A Tiny, Tunable Well of Light
Photonics, the science of using photons to carry information, promises to continue improving a wide variety of technologies, from computing to high-speed communication. Now an international team of researchers from the UK, Taiwan, and Spain have discovered a compact way to produce infrared light, by firing electrons through a miniscule tunnel in a stack of gold and silica layers.
The tiny, tunable light source could be the predecessor of a new component for light-based chips. The device is outlined in Physical Review Letters and highlighted with a Synopsis in the September 21, 2009 issue of Physics (physics.aps.org).
A Toolbox for String Theorists
A new toolkit of equations will help theorists determine whether a promising agreement between particle physics and string theory is fact or fancy. The research is reported in Physical Review Letters and accompanied by a Viewpoint in the September 21, 2009 issue of Physics.
Physicists long for a single theory to describe the universe, but so far can't shoehorn Einstein's gravity and quantum mechanics into one elegant mathematical box. In 1997, a physicist named Juan Maldacena raised hopes of unification by proposing that the four-dimensional kingdom of a specific quantum theory was merely the border of a five-dimensional spacetime ruled by string theory. The possible harmony tantalized string theorists, but eluded proof, because the two theories were almost impossible to compare.
Now Nikolay Gromov, Vladimir Kazakov, and Pedro Vieira have assembled a hefty toolbox of equations to help the thwarted string theorists tackle the question. With these tools in hand, theorists can measure the predictions of string theory against a slew of the quantum theory's results with unprecedented ease, placing them closer to finding out if Maldacena's idea is rock solid or the stuff of dreams.
Also in Physics this week:
Thierry Giamarchi writes a Viewpoint on a Physical Review Letters paper probing the cocktail of standard and exotic physics that governs the electrons in a ladder-like arrangement of molecules in a metal.
About APS Physics
APS Physics (http://physics.aps.org) publishes expert written commentaries and highlights of papers appearing in the journals of the American Physical Society.
Quantum optics allows us to abandon expensive lasers in spectroscopy
22.11.2017 | Lomonosov Moscow State University
Nano-watch has steady hands
22.11.2017 | University of Vienna
The WHO reports an estimated 429,000 malaria deaths each year. The disease mostly affects tropical and subtropical regions and in particular the African continent. The Fraunhofer Institute for Silicate Research ISC teamed up with the Fraunhofer Institute for Molecular Biology and Applied Ecology IME and the Institute of Tropical Medicine at the University of Tübingen for a new test method to detect malaria parasites in blood. The idea of the research project “NanoFRET” is to develop a highly sensitive and reliable rapid diagnostic test so that patient treatment can begin as early as possible.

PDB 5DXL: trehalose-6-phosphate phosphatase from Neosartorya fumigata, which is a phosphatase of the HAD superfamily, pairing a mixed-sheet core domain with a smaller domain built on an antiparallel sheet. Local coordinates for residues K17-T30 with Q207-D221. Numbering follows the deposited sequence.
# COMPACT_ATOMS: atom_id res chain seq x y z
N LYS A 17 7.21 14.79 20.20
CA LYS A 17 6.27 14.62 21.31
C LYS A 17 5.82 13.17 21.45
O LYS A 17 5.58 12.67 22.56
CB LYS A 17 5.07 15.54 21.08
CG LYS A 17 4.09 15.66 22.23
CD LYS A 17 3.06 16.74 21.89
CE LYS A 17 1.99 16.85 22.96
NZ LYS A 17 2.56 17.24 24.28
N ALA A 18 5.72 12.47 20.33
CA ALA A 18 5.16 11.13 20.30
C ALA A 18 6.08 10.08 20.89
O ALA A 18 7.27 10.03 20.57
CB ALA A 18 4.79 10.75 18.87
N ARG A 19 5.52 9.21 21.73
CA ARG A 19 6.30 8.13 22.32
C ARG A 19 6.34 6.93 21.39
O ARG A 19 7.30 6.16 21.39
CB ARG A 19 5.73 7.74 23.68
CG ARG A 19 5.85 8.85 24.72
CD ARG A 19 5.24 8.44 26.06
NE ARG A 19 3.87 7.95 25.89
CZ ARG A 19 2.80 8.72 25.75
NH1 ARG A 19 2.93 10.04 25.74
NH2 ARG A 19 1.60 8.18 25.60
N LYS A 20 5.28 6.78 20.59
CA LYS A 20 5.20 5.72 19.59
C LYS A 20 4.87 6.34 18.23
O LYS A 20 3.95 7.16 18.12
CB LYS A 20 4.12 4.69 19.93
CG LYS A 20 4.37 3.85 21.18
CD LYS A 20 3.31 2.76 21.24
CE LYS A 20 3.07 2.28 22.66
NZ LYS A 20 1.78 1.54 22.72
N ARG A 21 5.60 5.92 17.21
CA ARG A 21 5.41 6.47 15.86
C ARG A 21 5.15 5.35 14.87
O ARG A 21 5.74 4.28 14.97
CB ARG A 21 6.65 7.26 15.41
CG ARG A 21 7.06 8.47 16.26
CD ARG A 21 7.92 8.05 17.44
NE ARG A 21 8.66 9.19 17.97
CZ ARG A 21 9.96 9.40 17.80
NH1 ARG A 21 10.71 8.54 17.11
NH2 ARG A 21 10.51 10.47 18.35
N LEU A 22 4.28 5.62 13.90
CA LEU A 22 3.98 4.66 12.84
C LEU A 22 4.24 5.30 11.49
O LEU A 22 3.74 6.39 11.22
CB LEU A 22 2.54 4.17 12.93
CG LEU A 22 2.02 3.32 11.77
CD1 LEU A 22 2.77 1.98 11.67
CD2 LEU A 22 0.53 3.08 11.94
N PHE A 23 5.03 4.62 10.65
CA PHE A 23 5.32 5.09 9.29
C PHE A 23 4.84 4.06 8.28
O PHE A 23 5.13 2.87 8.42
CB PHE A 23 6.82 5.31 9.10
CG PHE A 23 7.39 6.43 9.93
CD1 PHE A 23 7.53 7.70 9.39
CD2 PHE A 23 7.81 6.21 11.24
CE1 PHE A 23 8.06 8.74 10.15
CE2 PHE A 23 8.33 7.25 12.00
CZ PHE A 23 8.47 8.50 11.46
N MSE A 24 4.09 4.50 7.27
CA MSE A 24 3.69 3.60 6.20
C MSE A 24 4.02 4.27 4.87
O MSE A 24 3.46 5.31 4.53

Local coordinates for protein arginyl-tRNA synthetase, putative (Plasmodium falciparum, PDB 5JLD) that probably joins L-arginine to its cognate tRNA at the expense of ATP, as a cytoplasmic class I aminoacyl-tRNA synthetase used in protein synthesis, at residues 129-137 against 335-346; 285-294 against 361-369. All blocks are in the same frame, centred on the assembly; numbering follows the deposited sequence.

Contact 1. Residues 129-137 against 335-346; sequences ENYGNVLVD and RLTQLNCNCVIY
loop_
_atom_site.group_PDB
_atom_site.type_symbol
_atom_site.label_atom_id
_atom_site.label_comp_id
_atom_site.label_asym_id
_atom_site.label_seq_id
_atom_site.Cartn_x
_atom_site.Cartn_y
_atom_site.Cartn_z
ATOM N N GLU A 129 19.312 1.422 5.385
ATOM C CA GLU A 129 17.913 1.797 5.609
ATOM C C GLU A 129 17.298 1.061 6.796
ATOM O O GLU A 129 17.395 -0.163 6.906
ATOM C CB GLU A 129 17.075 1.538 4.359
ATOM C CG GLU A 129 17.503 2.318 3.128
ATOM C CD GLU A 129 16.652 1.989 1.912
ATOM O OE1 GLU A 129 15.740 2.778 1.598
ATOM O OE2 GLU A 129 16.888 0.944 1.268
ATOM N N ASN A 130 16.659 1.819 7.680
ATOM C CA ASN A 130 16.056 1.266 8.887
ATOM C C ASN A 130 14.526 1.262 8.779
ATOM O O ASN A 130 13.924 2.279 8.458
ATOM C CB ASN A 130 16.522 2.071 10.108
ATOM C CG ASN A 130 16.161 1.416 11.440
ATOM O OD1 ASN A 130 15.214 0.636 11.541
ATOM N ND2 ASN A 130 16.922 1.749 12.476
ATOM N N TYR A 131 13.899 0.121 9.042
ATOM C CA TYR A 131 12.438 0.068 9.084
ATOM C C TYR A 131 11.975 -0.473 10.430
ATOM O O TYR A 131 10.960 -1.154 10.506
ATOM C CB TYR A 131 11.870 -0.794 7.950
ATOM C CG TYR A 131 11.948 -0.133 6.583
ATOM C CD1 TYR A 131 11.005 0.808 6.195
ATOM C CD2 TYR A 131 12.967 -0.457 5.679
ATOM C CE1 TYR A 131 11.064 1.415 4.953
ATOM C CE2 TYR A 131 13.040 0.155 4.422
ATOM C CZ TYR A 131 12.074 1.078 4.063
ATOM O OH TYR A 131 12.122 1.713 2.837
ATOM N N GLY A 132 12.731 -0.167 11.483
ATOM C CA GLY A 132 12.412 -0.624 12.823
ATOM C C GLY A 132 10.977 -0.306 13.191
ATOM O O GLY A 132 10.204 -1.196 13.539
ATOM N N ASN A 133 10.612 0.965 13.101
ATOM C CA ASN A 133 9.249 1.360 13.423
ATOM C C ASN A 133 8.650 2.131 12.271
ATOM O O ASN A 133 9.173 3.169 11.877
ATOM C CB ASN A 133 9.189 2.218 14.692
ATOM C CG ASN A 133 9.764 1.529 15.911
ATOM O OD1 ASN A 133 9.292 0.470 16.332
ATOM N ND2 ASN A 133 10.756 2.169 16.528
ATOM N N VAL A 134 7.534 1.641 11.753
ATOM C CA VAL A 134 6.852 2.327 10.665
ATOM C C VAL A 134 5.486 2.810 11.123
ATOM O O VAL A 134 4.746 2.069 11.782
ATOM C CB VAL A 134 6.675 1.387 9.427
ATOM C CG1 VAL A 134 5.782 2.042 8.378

Malaria is caused by parasites transmitted by mosquito bite. The most dangerous form of malaria is malaria tropica. Left untreated, it is fatal in most cases....
The formation of stars in distant galaxies is still largely unexplored. For the first time, astron-omers at the University of Geneva have now been able to closely observe a star system six billion light-years away. In doing so, they are confirming earlier simulations made by the University of Zurich. One special effect is made possible by the multiple reflections of images that run through the cosmos like a snake.
Today, astronomers have a pretty accurate idea of how stars were formed in the recent cosmic past. But do these laws also apply to older galaxies? For around a...
Just because someone is smart and well-motivated doesn't mean he or she can learn the visual skills needed to excel at tasks like matching fingerprints, interpreting medical X-rays, keeping track of aircraft on radar displays or forensic face matching.
That is the implication of a new study which shows for the first time that there is a broad range of differences in people's visual ability and that these...
Computer Tomography (CT) is a standard procedure in hospitals, but so far, the technology has not been suitable for imaging extremely small objects. In PNAS, a team from the Technical University of Munich (TUM) describes a Nano-CT device that creates three-dimensional x-ray images at resolutions up to 100 nanometers. The first test application: Together with colleagues from the University of Kassel and Helmholtz-Zentrum Geesthacht the researchers analyzed the locomotory system of a velvet worm.
During a CT analysis, the object under investigation is x-rayed and a detector measures the respective amount of radiation absorbed from various angles....
The quantum world is fragile; error correction codes are needed to protect the information stored in a quantum object from the deteriorating effects of noise. Quantum physicists in Innsbruck have developed a protocol to pass quantum information between differently encoded building blocks of a future quantum computer, such as processors and memories. Scientists may use this protocol in the future to build a data bus for quantum computers. The researchers have published their work in the journal Nature Communications.
Future quantum computers will be able to solve problems where conventional computers fail today. We are still far away from any large-scale implementation,...
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